• Over-Dimensional Loads: Anything bigger than typical dimensions. Usually, drivers need to have some flatbed experience first.
  • Autohauler: These drivers haul cars. It’s highly specialized and valuable freight, so drivers need a lot of skill and are paid well. 
  • Intermodal: Any freight that uses at least two types of transportation is intermodal freight (ex. Train and truck). Most drivers work close to a railroad or shipping hub.
  • Livestock: Frequently Livestock drivers usually haul chickens, pigs, horses, or cows. Drivers need a certification for the specific type of livestock they haul. It’s hard work, and drivers are compensated well for their extra efforts.

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6 Types of CDL Class A Endorsements

There are three options when getting a commercial driver’s license (CDL): the CDL A, the CDL B or the CDL C. Each class has its own training requirements and testing procedures, and there are pros and cons to explore for each type. Your lifestyle and career plans dictate which license will be the best fit for you. The Class A CDL is the most widely obtained CDL license, and here are the 6 types of endorsements you can get once you obtain a Class A CDL License.

The Basics of a Class A CDL

A Class A CDL endorsement usually opens the most job opportunities for a driver. The Federal Motor Carrier Association defines CDL A trucks as, “Any combination of vehicles which has a gross combination weight rating or gross combination weight of 11,794 kilograms or more (26,001 pounds or more) whichever is greater, inclusive of a towed unit(s) with a gross vehicle weight rating or gross vehicle weight of more than 4,536 kilograms (10,000 pounds) whichever is greater.”

Once you have your CDL A license, you can get additional endorsements to allow you drive more specialty vehicles. These endorsements require extra written and sometimes, skills testing to obtain the endorsements.

There are 6 Types of CDL Class A Endorsements

commercial driver's license endorsements

U.S. Department of Transportation

1. (H) Hazardous Materials (HAZMAT)

A HAZMAT endorsement opens the doors to hauling hazardous materials over the road. These jobs are often higher paying and there is usually a larger pool of jobs available. Once you have your CDL A, you can obtain a HAZMAT endorsement following required TSA background checks, a written test, as well as a medical exam by a DOT doctor. In many cases having your HAZMAT license is a requirement for getting the X endorsement which will be described shortly.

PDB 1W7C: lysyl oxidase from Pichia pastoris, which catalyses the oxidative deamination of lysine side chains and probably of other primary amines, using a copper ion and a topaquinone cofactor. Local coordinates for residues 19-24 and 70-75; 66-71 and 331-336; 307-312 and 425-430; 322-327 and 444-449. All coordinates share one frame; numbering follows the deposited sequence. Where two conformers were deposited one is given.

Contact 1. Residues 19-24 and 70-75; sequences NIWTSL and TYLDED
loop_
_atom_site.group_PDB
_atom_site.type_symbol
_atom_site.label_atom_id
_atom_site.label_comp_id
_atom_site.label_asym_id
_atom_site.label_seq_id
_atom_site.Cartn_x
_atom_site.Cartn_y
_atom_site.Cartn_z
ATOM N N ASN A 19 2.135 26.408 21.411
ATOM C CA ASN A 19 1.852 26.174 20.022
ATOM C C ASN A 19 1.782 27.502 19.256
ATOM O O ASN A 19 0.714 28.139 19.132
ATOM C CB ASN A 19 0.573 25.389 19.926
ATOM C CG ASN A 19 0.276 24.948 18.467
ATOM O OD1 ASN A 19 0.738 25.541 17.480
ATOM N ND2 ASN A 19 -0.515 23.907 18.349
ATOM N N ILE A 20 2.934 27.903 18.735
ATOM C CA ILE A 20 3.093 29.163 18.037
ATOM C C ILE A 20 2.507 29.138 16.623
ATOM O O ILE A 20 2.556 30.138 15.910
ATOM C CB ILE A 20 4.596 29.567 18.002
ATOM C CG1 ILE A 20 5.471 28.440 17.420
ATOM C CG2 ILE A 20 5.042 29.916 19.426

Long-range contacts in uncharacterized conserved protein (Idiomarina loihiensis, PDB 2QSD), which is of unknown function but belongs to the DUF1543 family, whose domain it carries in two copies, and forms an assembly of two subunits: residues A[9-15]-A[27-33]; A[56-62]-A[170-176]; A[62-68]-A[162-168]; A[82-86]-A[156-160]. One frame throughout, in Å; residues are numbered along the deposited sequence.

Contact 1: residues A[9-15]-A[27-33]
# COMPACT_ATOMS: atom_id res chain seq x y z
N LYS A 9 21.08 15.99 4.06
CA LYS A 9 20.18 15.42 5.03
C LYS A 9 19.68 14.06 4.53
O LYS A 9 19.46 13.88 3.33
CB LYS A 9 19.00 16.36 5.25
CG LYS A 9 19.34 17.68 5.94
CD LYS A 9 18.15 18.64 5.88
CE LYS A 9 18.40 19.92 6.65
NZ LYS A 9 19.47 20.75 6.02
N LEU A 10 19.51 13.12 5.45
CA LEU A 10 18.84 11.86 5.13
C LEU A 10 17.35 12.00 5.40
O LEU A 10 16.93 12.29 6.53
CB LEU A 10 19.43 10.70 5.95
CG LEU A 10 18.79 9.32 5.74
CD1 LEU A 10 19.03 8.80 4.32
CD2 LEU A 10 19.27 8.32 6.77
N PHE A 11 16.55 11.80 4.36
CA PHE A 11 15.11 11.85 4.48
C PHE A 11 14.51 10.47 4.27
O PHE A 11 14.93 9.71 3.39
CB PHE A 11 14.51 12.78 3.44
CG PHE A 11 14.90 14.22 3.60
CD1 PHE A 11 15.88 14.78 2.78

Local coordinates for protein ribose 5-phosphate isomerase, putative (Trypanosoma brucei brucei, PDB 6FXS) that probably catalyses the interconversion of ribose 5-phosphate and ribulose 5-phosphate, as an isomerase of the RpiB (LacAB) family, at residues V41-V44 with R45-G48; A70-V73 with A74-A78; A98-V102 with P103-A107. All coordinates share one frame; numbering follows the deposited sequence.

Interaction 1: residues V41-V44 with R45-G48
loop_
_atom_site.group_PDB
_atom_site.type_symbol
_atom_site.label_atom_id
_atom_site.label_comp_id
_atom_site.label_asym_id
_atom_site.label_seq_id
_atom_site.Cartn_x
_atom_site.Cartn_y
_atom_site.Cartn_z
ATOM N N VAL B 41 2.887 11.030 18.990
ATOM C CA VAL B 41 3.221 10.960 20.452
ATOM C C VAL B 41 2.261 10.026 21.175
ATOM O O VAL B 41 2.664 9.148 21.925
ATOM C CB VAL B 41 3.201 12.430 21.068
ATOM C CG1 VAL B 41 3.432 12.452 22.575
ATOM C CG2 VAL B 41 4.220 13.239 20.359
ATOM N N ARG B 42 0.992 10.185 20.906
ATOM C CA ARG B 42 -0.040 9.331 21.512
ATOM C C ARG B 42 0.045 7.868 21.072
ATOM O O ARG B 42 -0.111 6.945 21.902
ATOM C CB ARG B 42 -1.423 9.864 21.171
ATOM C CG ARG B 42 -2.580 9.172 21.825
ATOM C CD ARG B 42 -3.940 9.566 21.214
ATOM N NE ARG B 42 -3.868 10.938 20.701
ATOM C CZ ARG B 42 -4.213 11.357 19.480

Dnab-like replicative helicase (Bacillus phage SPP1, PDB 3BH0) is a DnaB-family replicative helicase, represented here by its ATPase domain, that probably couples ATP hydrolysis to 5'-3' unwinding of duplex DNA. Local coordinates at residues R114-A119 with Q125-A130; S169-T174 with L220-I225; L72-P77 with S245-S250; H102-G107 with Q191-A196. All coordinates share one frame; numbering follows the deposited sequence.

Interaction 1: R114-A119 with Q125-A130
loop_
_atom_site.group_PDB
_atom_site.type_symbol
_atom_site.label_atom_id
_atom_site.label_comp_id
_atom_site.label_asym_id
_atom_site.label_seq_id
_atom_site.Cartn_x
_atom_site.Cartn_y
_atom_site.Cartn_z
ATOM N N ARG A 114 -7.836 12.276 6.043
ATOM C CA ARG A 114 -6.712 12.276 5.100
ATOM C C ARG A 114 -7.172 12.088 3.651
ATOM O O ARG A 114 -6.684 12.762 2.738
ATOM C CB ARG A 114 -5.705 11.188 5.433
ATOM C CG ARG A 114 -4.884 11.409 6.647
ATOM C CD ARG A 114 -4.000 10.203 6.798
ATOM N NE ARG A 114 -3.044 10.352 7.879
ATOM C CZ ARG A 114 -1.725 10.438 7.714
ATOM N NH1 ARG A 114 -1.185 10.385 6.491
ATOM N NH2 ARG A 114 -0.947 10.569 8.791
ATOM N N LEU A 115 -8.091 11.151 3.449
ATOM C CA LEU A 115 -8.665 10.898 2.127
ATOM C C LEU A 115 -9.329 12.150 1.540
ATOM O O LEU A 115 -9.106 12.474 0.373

2. (N) Tank Vehicle

The tank endorsement allows a driver to haul a tank or “tanker” full of liquid or gaseous materials. These jobs are often higher paying and usually are local or regional runs, so you’d have more home time than some other jobs. This endorsement does require an additional written test. A tanker truck driver needs to be able to adjust to having his cargo constantly moving around if the tank is not full. Dealing with the “surge” caused by the movement of the liquid in the tank while driving, does take some practice and skill development.

commuter bus passenger endorsement3. (P) Passenger Transport

Passenger transport endorsement is pretty straightforward. It allows a licensed driver to drive a vehicle which carries more than 16 passengers, like a city commuter bus. This endorsement requires an added written and skills test to obtain. These jobs are great for people who want to drive a set schedule and be home every night, or for seeing the country driving for travel companies across country. One thing is certain, you will interact with passengers all day long, so this is not the job for someone who likes being alone. This endorsement is usually required to subsequently obtain the S endorsement to drive children in a school bus. Usually the S & P endorsements go hand-in-hand.

4. (S) School Bus/Passenger Transport

School bus endorsements are required to drive children around in school busses. Like the P endorsement just discussed, this also requires an additional written and driving skills test. But for the S endorsement, there are also background checks, criminal history checks, physical fitness tests, and they usually require more frequent supplemental training and testing when the school bus rules change. And these drivers should have a little more patience and certainly must be able to tolerate driving boisterous children.

doubles triples endorsement5. (T) Double/Triples

Double or triple trailers require their own endorsement. The T endorsement allows drivers to tow more than one trailer on the back of their truck. This endorsement requires an additional written test as well. The T endorsement allows a driver to haul twice or even three-times more freight, while driving the same amount of time over the road as with a single trailer. These are often higher-paying trucking jobs, due to the added skills and driving ability the driver needs to have.

6. (X) Tanker and Hazardous Materials

Finally, the X endorsement allows a driver to haul large loads of any type of liquid or gaseous HAZMAT cargo inside of a tanker. Having this X endorsement even further separates these drivers and their skill sets. This endorsement requires an additional written test. If a driver has any plans to be in the gas and oil hauling business, an X endorsement will certainly be required.

Regardless of the type of license and endorsements you pursue, you need to ensure that you are matched with the best fit job for you. If you’re a newly licensed professional truck driver looking for your first road job, or you’ve been driving for years, let Drive My Way help you get connected with the perfect job for you.

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Wide load truck